Many runners at the Manitoba Marathon on Sunday had their race cut short when directors decided to stop the race partway through, due to extreme heat and humidity. While some runners who were partially done were able to finish the race, others were advised to proceed at their own risk or drop out, and some confusion ensued.
Race directors had warned athletes about the warm weather via email, and suggested they be prepared to run more slowly than usual. Earlier in the week, with the looming warm weather and high humidity index forecast, race directors tried to troubleshoot the situation. Manitoba was also this year’s host for the Canadian Athletics 2022 half-marathon championships.
Charlotte Brookes, national event director for the Canada Running Series and Toronto Waterfront Marathon, posted on social media acknowledging the challenging situation race organizers faced. Brookes explains: “We even had a race director call with race directors from across the country this week and focused the call around ideas of what Manitoba Marathon could do today with the 30+ weather forecast to avoid a cancellation. Some race directors even flew out to help this weekend. I’m so sorry for all those that are disappointed they couldn’t finish their race today.”
— mySteinbach (@mySteinbach) June 18, 2022
Environment Canada had issued a warning prior to Sunday regarding the weather, which encouraged residents to stay inside, hydrate and stay near air conditioning if possible. Leanne Klassen of Calgary, competing in the Canadian half-marathon championships, said “I don’t think I have ever run in conditions like that. I’m an early morning runner, and Calgary is never that hot.” She added: “It was definitely a tough day. It honestly didn’t feel too hot right at the start as there was a pretty good wind. I knew it was going to get much warmer once we started running though, and it definitely did. Even the 40km/hr winds didn’t cool it down at all!” Klassen was able to finish the race in seventh position for women, with a time of 1:23.33.
— Tom Brodbeck (@tombrodbeck) June 19, 2022
At the 7:00 a.m. race start, the temperature was around 23 degrees C, but the humidex quickly shot up to the 33-40 degree C range within the first hour.
Manitoba Marathon organizers had hoped for a better outcome, said race director Rachel Munday. “We certainly thought that the wind was going to be our friend and cool people on the course. The guidelines say even the fittest runner, once you hit low 30s [C], shouldn’t be running a long distance. It’s too taxing on the body, so we made the very, extremely difficult decision to stop the race,” she added.
Participants were about an hour and a half into the race when organizers called a halt, and police along the race course began to notify participants. Runners took to social media to either express their appreciation to the race directors for keeping athletes safe, or some confusion at the way the race ended.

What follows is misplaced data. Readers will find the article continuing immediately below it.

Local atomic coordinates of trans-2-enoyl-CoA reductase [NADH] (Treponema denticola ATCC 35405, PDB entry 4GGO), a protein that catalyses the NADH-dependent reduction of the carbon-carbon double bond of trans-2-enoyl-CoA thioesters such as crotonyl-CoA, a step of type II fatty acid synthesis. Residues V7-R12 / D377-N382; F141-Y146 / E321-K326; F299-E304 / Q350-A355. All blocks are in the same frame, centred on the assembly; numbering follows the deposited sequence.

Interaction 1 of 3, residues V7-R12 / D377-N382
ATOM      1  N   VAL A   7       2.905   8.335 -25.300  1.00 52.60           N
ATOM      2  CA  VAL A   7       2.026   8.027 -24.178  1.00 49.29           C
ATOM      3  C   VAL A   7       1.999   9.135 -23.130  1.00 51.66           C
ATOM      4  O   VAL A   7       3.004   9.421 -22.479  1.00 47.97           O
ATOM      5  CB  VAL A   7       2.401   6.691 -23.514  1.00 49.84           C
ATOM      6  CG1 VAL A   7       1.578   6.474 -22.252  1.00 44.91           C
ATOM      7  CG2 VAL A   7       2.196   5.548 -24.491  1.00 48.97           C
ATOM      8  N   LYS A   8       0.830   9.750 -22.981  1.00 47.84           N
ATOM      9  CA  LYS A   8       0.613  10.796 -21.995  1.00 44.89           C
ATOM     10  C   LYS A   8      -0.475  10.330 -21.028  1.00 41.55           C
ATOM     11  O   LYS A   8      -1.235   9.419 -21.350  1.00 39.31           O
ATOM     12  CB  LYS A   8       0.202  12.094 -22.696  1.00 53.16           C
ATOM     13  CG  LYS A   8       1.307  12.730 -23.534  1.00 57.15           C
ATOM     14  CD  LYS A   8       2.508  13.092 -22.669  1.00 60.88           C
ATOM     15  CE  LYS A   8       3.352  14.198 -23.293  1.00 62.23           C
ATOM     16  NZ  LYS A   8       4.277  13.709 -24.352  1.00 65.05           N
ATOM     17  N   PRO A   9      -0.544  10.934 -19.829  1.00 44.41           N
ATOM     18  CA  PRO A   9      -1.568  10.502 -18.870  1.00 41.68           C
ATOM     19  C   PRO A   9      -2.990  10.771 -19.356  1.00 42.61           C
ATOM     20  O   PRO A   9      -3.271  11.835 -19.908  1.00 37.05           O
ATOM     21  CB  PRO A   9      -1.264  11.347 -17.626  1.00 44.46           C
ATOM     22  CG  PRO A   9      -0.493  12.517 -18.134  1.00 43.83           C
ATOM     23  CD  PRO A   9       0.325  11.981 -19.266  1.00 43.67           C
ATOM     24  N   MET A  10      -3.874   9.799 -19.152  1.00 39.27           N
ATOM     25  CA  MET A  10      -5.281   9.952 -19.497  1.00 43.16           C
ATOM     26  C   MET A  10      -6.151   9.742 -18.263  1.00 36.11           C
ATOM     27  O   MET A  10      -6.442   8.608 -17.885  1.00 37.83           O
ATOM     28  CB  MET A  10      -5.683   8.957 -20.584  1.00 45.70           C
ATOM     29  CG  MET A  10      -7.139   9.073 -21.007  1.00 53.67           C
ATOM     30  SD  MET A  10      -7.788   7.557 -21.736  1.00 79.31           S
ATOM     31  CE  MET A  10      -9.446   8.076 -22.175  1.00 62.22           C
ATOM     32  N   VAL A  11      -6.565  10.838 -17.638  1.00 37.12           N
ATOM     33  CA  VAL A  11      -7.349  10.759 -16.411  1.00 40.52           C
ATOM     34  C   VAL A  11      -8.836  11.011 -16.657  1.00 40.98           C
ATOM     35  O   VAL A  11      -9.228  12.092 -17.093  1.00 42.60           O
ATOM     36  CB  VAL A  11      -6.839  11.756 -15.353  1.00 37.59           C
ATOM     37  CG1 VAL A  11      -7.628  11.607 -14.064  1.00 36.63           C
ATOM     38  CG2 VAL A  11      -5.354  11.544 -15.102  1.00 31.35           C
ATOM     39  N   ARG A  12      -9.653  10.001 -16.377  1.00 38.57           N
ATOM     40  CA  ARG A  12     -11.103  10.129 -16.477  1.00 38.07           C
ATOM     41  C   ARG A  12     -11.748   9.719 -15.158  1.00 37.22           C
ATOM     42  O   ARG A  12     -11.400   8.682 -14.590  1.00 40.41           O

A final note: it was a frustrating decision, but I don't fault race organizers for doing what they thought was best.
I'm grateful to the official and unofficial volunteers who picked up the slack as much as they could when the WPS abandoned us. The community protects us.
— Tim Runtz (@timruntz) June 19, 2022
We spoke to Ottawa Marathon race director Ian Fraser about the challenging decisions made around race cancellations. Fraser explained all race directors have their own similar but slightly different processes in making a decision like this. He added that Munday would have had three choices given the heat warnings facing that day: to cancel the race in advance, to go ahead and execute the race to the finish, or to allow the race to start and be prepared to cancel partway through.
“We are all trying to consider what the best participant experience will be,” he said.”Rachel would have given an abundance of concern for the safety of her participants in her planning, and would have consulted key stakeholders: the medical director, EMS and weather sources for their informed pieces before making her decision. In the end, we’re always trying to decide what the best thing for the participant is,” says Fraser.
No matter what decision Munday made, she would have faced a gamut of emotional responses from runners and fans. Fraser praised Munday’s choices and said, “I can’t imagine the disappointment of the team at Manitoba Marathon right now.”
Organizers for the Manitoba Marathon cancelled the race due to extreme heat Sunday, but some runners refused to stop. Alex Karpa reports. pic.twitter.com/WGcko80rSw
— CityNews Winnipeg (@CityNewsWPG) June 19, 2022
Calgary Marathon race director Kirsten Fleming echoed Fraser’s thoughts in her comments on the race cancellation. “Organizers, including the medical team, prepare for a whole year to put on a safe event and we recognize the effort put in by participants to get to the start line, so cancelling is always a last resort but required in some circumstances.” While Fleming hasn’t had to cancel the Calgary event in her ten years as race director, she added, “It’s an impossible situation. Manitoba Marathon absolutely made the right call by putting participant safety first.”
Runners who did not complete their race were able to switch to the virtual version of the event. This weekend’s event was the first fully in-person race for Manitoba Marathon since 2019.